Jun 10, 2022
On Friday, Russian diplomats denounced the Reuters news agency for failing to notice that a Ukrainian they had only identified as a “local resident” in the city of Kharkov had an elaborate Nazi tattoo on his arm.
“We corrected your oopsie, Reuters,” The Russian Arms Control Mission in Vienna tweeted on Friday, putting a red circle around the man’s tattoo and displaying an enlarged image next to it, showing it more clearly.
“In case you forgot, a Nazi is a Nazi is a Nazi” add the mission.
Diplomats called the photo “another propaganda stunt to slander Russia.” Reuters had captioned the photo as following an alleged Russian strike on a residential area of Kharkov. Moscow has always denied attacking civilian infrastructure, insisting they only targeted military objects.
In case you forgot, a #Nazi is a Nazi is a Nazi
Thus, all mission goals of the Special Military Operation in Ukraine will be accomplished pic.twitter.com/6uCURP6Uqm
— Russian Arms Control Delegation in Vienna (@armscontrol_rus) June 10, 2022
“A local resident inspects a van damaged in a military strike, amid Russia’s attack on Ukraine,” said the caption of the photo, taken by Reuters photographer Ivan Alvarado and posted June 8 as part of a photo gallery.
The man, whose face cannot be seen in the photo, looks into a white van strewn with shrapnel. A huge swastika inside a circle can be seen under the left sleeve of his light blue t-shirt, part of a tattoo that resembles an armband worn by members of the Nazi Party.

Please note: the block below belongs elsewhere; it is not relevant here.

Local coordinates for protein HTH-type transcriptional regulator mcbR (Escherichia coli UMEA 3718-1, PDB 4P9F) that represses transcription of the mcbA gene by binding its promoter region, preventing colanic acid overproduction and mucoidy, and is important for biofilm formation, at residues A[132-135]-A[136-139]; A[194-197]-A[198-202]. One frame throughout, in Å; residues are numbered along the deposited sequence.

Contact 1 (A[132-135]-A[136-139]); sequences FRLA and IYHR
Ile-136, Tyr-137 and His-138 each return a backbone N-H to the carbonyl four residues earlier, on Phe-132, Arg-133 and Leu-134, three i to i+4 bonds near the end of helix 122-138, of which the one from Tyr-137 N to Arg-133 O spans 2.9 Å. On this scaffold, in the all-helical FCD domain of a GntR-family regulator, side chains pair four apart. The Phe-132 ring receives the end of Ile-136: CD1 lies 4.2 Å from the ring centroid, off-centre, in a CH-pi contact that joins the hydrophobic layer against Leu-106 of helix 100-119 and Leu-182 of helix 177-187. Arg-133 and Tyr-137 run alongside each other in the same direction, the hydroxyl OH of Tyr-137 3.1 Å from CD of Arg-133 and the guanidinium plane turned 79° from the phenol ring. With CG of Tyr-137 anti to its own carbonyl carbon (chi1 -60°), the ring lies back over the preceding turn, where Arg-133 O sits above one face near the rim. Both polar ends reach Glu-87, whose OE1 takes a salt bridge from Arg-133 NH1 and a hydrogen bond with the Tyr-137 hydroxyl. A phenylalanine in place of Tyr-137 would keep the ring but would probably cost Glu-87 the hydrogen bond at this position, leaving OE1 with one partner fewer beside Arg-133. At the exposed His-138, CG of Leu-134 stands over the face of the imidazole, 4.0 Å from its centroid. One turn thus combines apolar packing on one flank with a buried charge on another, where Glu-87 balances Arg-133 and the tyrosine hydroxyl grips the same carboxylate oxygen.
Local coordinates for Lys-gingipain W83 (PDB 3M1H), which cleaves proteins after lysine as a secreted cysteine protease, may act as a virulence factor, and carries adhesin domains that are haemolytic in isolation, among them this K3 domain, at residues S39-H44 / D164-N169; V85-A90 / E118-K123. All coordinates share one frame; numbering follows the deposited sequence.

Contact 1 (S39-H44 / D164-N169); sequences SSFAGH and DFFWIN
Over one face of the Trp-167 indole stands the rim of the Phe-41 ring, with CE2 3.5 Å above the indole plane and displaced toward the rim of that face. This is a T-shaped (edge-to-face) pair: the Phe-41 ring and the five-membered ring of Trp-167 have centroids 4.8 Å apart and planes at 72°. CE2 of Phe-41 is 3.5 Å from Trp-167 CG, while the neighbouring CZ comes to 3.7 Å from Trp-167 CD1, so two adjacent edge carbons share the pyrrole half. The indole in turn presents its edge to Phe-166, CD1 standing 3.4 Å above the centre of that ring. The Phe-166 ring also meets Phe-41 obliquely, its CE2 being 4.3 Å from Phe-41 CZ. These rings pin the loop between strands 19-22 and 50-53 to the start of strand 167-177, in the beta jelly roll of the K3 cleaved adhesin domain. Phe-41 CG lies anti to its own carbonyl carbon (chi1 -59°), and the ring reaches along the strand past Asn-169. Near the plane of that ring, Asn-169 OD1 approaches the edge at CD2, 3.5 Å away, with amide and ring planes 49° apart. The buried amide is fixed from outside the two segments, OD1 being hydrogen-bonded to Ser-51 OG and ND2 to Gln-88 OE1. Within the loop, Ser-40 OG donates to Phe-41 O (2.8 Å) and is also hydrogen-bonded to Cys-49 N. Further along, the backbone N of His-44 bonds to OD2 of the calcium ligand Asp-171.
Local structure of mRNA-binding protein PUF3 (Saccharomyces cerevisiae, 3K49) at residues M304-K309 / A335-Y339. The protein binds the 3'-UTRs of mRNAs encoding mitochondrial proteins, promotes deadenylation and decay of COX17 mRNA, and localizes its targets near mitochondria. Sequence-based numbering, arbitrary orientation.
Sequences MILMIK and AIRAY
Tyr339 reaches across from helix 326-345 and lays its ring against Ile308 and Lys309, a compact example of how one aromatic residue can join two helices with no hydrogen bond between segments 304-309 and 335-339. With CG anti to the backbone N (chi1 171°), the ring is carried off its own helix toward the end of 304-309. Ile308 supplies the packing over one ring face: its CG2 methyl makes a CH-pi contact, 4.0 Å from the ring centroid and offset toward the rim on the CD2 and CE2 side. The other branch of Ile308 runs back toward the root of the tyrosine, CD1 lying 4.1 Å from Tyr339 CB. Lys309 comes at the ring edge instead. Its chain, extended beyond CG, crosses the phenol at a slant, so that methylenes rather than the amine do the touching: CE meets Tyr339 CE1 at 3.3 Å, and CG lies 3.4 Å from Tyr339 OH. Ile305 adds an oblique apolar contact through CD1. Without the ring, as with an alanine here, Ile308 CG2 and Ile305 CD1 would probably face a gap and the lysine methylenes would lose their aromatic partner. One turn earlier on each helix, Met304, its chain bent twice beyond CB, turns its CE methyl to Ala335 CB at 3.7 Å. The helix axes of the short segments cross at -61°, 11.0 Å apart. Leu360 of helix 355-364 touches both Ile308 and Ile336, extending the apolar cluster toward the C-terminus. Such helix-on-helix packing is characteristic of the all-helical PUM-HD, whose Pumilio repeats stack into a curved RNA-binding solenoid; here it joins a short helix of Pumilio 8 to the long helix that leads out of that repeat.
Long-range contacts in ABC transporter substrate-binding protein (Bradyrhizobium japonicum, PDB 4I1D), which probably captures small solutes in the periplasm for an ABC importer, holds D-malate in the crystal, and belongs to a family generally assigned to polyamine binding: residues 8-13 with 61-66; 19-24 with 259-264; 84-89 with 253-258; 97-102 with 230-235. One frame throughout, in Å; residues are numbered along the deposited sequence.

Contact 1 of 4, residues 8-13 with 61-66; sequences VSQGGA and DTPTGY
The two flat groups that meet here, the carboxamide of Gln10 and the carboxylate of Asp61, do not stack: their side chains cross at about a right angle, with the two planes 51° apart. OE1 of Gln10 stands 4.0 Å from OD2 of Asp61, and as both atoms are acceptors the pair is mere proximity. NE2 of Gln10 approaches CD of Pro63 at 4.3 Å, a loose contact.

The Russian arms control mission in Austria was not the first to notice the tattoo. Several social media users responded to Reuters questioning the caption or the choice to include it in the collage.
“There must be a lot of Nazis in this area if Reuters couldn’t find a photo of a Ukrainian without a swastika tattoo,” said a representative commentary.
Moscow’s stated goal for sending troops to Ukraine in February was to “demilitarize and denazify” the Kyiv government. The United States and its allies, which support Ukraine, have accused Russia of making up or exaggerating the existence of Nazis in the country. Time and time again, however, the supposedly non-existent Nazis continued to feature in media photographs.
On May 9, as Russia celebrated victory over Nazi Germany, Ukrainian President Volodymyr Zelensky posted a photo of a Ukrainian soldier wearing a “Totenkopf” (skull’s head) crest of the 3rd SS Panzer Division.
In March, the Ukrainian Foreign Ministry tweeted pictures of female soldiers, clearly showing “Sonnenrad” (Black Sun) symbol used by the German SS as well as the notorious Ukrainians “Azow” militia. NATO also shared a similar photo of a Ukrainian soldier, only to hastily delete the tweet after activists online underline that it featured the same symbol.
At the end of May, following the surrender of most of its fighters in Mariupol, the infamous Azov militia announced that it was changing its main symbol to the Ukrainian trident, dropping the “Wolfangel” rune used before. The Wolfsangels and Sonnenrads were handpicked by Azov founder Andrey Biletsky when he formed the militia in 2014, to support the government established after the US-backed coup in Kyiv .
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